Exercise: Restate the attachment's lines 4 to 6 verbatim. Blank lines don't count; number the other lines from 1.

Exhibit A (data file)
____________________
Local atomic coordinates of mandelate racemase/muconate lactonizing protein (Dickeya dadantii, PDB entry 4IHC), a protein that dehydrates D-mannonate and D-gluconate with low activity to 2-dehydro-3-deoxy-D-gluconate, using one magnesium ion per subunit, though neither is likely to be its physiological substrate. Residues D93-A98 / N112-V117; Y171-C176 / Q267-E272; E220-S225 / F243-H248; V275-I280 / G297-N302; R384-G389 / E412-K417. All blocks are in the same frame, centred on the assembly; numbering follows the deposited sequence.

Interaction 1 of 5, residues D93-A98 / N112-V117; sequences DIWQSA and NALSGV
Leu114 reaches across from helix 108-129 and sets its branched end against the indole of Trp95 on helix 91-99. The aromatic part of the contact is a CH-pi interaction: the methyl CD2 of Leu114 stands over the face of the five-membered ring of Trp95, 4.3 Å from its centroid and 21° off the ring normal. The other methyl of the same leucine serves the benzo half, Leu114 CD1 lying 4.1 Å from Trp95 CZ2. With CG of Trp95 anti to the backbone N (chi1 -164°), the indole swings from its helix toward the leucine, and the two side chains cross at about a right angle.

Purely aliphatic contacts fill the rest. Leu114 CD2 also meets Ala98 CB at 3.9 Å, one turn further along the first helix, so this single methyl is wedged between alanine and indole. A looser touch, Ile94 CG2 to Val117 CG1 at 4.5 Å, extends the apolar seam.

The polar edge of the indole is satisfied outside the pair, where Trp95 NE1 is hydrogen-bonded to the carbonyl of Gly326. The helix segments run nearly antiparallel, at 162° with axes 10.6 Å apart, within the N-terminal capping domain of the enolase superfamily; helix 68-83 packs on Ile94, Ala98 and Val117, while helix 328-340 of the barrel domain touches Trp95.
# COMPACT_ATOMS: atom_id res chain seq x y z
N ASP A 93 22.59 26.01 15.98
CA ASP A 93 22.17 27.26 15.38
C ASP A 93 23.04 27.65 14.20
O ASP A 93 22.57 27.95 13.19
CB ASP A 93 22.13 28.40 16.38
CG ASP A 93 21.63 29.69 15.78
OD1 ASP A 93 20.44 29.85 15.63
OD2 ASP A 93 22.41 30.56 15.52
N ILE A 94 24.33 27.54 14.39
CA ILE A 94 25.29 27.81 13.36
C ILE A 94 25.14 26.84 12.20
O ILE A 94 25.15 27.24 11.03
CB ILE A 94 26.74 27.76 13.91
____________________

Purely aliphatic contacts fill the rest. Leu114 CD2 also meets Ala98 CB at 3.9 Å, one turn further along the first helix, so this single methyl is wedged between alanine and indole. A looser touch, Ile94 CG2 to Val117 CG1 at 4.5 Å, extends the apolar seam.

The polar edge of the indole is satisfied outside the pair, where Trp95 NE1 is hydrogen-bonded to the carbonyl of Gly326. The helix segments run nearly antiparallel, at 162° with axes 10.6 Å apart, within the N-terminal capping domain of the enolase superfamily; helix 68-83 packs on Ile94, Ala98 and Val117, while helix 328-340 of the barrel domain touches Trp95.
# COMPACT_ATOMS: atom_id res chain seq x y z